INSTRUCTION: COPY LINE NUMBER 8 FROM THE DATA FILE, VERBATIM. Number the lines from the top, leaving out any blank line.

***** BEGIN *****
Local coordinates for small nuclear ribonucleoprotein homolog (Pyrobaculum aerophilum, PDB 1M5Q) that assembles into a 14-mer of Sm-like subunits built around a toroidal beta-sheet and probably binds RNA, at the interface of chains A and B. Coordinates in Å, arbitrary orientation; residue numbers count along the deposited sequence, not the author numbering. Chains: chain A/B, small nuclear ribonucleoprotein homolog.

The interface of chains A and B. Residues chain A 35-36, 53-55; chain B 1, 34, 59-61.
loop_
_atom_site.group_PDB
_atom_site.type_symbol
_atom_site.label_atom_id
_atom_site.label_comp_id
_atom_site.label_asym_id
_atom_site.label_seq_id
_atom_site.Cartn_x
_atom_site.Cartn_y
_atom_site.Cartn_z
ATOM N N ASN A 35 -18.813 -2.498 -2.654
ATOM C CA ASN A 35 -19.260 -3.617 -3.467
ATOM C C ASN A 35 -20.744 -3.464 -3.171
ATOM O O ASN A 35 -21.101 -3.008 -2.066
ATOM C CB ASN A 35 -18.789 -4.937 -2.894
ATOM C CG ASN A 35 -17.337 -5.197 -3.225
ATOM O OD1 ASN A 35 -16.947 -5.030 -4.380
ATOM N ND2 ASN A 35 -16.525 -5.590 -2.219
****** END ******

_atom_site.label_asym_id